Gesualdo: Rebel or Rogue? [with Audio]
On February 16, at 7:30 p.m. at St. Francis of Assisi Church, the University Musical Society presents the Tallis Scholars. This British group of about ten singers has spawned a whole industry of a cappella ensembles that aspire to sonic purity, contemplative calm, timelessness. What could the Tallis Scholars—Scholars!—possibly have to do with this season’s Pure Michigan Renegade Series, of which they are a part?
Let’s start with the gruesome facts associated with the composer at the center of the night’s program. Carlo Gesualdo (1566?–1613), the nephew of Counter Reformation enforcer Carlo Borromeo, was a prince and landholder in Venosa in southeastern Italy. Around 1588 his wife, the noblewoman Donna Maria d’Avalos, began an affair with a gentleman in the vicinity. In 1590 Gesualdo, using wooden copies of room keys he had had made, found the pair in bed together, stabbed them both, and hung their corpses in front of his castle for all to see. The story was retold repeatedly by poets of the day in a sixteenth-century equivalent of headline news.
Gesualdo, as a nobleman, was immune to prosecution, although he had plenty to fear from the relatives of his wife and her lover. He was never arrested, but he spent most of the rest of his life either on the road, investigating new musical developments, or, later on, locked up in his castle, writing music for concerts at which he himself was the audience.
The madrigals he wrote during his later years lay buried for three hundred years, but they fascinated musical modernists who unearthed them. Filled with hyper-expressive settings of texts about searing jealousy and betrayal, they seemed to push the boundaries of dissonance that was possible under the rules of Renaissance polyphony, and to anticipate music that was centuries in the future. The first performers of the madrigals, in fact, were mostly not early music specialists but the group of performers led by Robert Craft, the prominent American champion of Igor Stravinsky’s music.
Gesualdo wrote less sacred music, but the Tenebrae Reponsories (“tenebrae” means “shadows” and refers to Christian services celebrated in the days before Easter; a responsory is a setting of a text that contains an answering section) that he composed at the end of his life are among his very greatest works. In these pieces the thorny question of how Gesualdo’s life and music are related reaches an especially sharp point. Consider this setting of “O vos omnes” composed by Gesualdo in 1611, two years before his death:
“O vos omnes qui transitis per viam, attendite et videte si est dolor similis sicut dolor meus,” says the responsory text—”O you who walk down the road, pay attention and see whether there is any sorrow like my sorrow.” The text comes from the Lamentations of the Prophet Jeremiah and originally described the sack of Jerusalem in the sixth century B.C.E. It was repurposed for the Passion story. But it’s hard not to think of Gesualdo himself as the subject when the words “similis sicut dolor meus” are repeated in tonal regions unthinkably distant from the piece’s home base.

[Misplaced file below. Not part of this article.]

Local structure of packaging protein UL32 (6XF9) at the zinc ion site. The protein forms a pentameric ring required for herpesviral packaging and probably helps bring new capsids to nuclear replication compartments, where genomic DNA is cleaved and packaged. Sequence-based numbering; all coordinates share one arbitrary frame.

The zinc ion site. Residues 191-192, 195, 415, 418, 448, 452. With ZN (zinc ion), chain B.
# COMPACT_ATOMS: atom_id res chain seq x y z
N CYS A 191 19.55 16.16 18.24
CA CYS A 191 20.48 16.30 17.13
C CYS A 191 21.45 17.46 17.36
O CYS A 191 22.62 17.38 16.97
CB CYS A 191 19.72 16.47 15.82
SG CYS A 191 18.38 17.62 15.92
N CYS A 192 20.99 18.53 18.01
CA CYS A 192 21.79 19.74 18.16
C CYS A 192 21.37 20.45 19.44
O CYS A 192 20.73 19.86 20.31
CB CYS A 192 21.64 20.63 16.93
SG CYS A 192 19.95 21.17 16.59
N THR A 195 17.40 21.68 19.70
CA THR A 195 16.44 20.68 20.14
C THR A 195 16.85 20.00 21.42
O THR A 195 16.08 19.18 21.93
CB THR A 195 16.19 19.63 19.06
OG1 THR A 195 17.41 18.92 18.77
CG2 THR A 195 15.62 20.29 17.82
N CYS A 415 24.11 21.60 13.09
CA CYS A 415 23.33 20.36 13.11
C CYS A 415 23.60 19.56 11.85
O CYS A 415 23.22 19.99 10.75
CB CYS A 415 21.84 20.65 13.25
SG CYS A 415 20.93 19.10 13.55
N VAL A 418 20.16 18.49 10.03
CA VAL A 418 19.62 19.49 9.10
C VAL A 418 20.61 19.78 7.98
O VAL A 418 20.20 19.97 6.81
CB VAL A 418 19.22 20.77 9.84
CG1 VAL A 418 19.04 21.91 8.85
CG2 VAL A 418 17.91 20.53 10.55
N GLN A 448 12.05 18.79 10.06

Was Gesualdo really a renegade as well as a murderer? Was he even a “modernist” of his time? Some would say no — his chromaticism did not lead to a new language but only explored the strangest corners of an old one. The truly new music of the first decade of the 1600s was opera, which he did not touch. Gesualdo’s music was closed up in an emotional hothouse, and one word that’s been used to describe it is Mannerist — looked at from a certain angle, the jarring contrasts in his works were musical equivalents of El Greco’s light and shade. Or perhaps his artistic counterpart was Giuseppe Arcimboldo, the Italian who painted surreal human heads made up of vegetables, plants, and even books.
Photo: Giuseppe Arcimboldo’s Vertumnus.
What is a renegade, anyway? Does change in the arts come from an avant-garde, or does it bubble up from below? Do musical traditions tend to shock most when they begin, or when they’re coming to an end?
Whatever your ultimate answers to these questions may be, the music of Don Carlo Gesualdo has lost none of its ability to shock as it enters its fifth century of existence. If you’ve never heard Gesualdo at all, or if you know him only through the few tortured madrigals that circulate among college singing groups, hear how the language of his last years was refracted through sacred texts in the magnificent Tenebrae Responsories, somber Holy Week thoughts from a prince whose life and music intertwined in profound ways.
UMS Night School Report – Einstein on the Beach
On the topic of “maverick,” one of the words being used to describe the artists on offer in the Renegade series, I learned at yesterday’s first UMS “Night School” session that its primary meaning is an “unbranded calf or yearling.” The term comes from one Samuel Augustus Maverick (1803-1870), an American rancher who refused to brand his own calves so that he could claim any unbranded calf he found as his own. Needless to say, he wasn’t a popular guy in his neighborhood. More broadly, the word “maverick” refers to something—a calf, for instance, or maybe a composer—that lacks any markings of ownership. I suppose that’s what John McCain had in mind in four years ago, but I’m glad UMS is reclaiming the word for us in something like its original context, and I’m intrigued to think of artists like Robert Wilson and Olivier Messiaen (whose From the Canyons to the Stars is next up in the Renegade series) as stubborn ranchers who flat-out won’t, or can’t, brand their work.